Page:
This article explains how to build and use this versatile feather board customized for your table saw. This was a project I read about a long time ago, and finally found a use for it. I took pictures along the way to demonstrate the construction, and ease of use. The feather board is adjustable from left to right and once set, hold tension on the board we are cutting, keeping our fingers away from the blade.
Firstly, find some scrap materials around the shop. You’ll need some ¾” plywood, and some solid oak or maple somewhere around 2” x 2”. The project will take about 2 – 3 hours to build, but last through the years to come. Take dimensions of your table saw from front to back. This will be your base measurement and what you’ll be working off of. My home saw was 24” square, and that is where we will begin.
Start by making a “T-square” shape with your pieces. This will be the end that goes opposite of where you’d be standing when in use. I made ours 8" long so it can square up fairly easy. If you make it too short the jig will rock and possibly create a dangerous situation. You really never have to stop to wait for glue dry time. I used pins and screws so I can keep moving.
Next you want to create your slot where the handle will pivot. I did this by laying out my slot in conjunction with the depth of my saw (24”). You’ll want to leave at least ½” between the slot end, and the table itself. This will enable the mechanical aspect to make its revolution and apply friction.
Next you’ll want to glue, nail, and screw on your solid oak. These pieces were about 2” x 2” x 4” I used these because they were lying around. Any hardwood that will hold up to the wear and tear of a lever would work just fine. I lay out the pieces and mark them with pencil. I figure out where my pivot is and drill a ¼” hole through both pieces. This is where my axle will go.( a ¼” x 5”carriage bolt). Once drilled, I glue, clamp, nail, and then screw. (It’s a jig, and I don’t want it to fail because of weak integrity). Be careful to keep the handle close by and use it to align the oak supports and tabs all together. Making sure the mechanism is still functional.
Once attached, you’ll be able to place it on the saw and start figuring out the radius on the handle needed to lock the jig in place. I start out with a ½” radius and work from there. Always start big and work you way down. How I did this was use a pine scrap, much easier to manipulate and sand. Once the desired radius is reached I copy the pattern to an oak piece. This can take abuse much better than pine. Sand a smooth radius and handle corners and edges for a smooth feeling grip.
Once the handle is installed, you can do this with a carriage bolt, lock washer, and a ¼-20 nut. The jig should be able to grip the saw when the handle is in the down position. The handle should not exceed 90°, as the pressure will start decreasing, and soon you’ll have a stripped lever form regular wear. Using 40-60 grit sand paper where the jig contacts the table will improve the grip allowing for increased pressure from the actual feather board.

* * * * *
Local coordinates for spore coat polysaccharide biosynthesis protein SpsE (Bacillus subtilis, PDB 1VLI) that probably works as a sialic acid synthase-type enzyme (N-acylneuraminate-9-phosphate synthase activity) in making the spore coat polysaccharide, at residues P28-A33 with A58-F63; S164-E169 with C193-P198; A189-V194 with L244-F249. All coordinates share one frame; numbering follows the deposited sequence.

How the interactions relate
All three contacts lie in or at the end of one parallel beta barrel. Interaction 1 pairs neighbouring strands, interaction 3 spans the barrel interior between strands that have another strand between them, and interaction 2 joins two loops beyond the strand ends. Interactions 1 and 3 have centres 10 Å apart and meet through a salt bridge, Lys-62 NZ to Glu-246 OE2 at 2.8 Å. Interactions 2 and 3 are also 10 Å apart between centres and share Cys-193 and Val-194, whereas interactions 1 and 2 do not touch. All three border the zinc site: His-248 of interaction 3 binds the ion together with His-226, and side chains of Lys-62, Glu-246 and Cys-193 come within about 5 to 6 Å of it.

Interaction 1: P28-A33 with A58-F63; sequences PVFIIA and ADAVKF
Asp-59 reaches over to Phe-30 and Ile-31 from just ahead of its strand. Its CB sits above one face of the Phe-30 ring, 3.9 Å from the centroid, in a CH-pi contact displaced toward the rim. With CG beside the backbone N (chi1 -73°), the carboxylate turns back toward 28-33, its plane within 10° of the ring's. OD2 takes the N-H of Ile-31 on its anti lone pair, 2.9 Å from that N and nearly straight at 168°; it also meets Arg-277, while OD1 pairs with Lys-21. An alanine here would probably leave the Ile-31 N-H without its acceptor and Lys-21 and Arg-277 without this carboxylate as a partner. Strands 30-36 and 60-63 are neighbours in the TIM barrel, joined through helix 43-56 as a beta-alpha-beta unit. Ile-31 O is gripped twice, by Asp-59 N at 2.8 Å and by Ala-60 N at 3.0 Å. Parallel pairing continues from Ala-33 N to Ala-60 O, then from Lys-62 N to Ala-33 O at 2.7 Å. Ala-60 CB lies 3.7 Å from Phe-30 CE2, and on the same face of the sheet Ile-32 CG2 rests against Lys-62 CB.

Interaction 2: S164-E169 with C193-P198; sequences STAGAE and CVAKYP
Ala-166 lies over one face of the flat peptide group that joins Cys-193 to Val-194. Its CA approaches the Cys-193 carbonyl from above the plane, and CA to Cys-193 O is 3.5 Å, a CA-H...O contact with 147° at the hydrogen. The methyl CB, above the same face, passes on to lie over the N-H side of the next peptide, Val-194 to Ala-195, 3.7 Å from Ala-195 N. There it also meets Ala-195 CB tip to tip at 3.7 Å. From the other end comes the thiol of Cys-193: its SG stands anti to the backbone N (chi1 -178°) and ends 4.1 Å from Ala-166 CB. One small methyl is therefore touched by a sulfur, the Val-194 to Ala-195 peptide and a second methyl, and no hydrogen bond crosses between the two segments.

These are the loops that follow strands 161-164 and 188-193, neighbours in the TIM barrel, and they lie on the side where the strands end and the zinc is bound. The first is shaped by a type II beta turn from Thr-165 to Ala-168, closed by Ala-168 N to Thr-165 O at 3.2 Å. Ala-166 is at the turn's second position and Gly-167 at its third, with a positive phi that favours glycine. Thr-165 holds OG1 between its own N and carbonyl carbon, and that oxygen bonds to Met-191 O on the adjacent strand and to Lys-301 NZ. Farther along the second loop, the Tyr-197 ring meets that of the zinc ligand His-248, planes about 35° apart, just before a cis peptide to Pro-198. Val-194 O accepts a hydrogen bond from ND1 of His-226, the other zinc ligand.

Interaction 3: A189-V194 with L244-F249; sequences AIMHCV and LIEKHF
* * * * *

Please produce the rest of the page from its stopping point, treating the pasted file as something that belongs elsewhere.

Now that the jig can attach to the table saw securely you can cut and build the actual feather board. This part was actually the hardest of the whole jig. The way I did it was first cut the angle, then the feathers. Once complete I re-saw the piece halfway through on the band saw with a fence. I then cut the remainder with a chop saw. To match the angle I used a flush cut saw to accommodate the angle when it pivots towards the fence. Once complete I sand the parts that will come in contact with the jig, ensuring a smooth sliding pivot point. Secure this to the jig with a strong screw, allowing the feather board to swivel towards the fence.
No spring installed yet but you can see where it goes.
Now that everything is in order and working, install two pan head screws to the jig, one on the feather board, one near you handle, to allow spring pressure to pull the feather board tight. You may also use a few rubber bands to do the same. Depends on how much pressure is needed.
Congratulations on building a quick release feather board that will last you for years to come. Making your feather board something that is actually user friendly, economic, and something to brag about. There are many ways to improve this design such as doubling the plywood that spans the table. In some instances this piece bowed and challenged the integrity of the jig. Another way to improve, make more surface area at the handle end where it comes in contact with the table of your saw. Our design uses one point about ¾” thick. You may also add another feather board after the blade if you need that kind of support. Just duplicate the first one. The jig functions perfectly under most conditions and is a very useful tool. Eliminating the need for deep throat clamps in awkward positions on the saw creating a sometimes dangerous situation, making this a great addition to any small shop.
A rough drawing I did for my own reference:
Thank you for taking the time to read this how-to. If you have any suggestion or ideas for future articles please submit them to Frankie’s e-mail.
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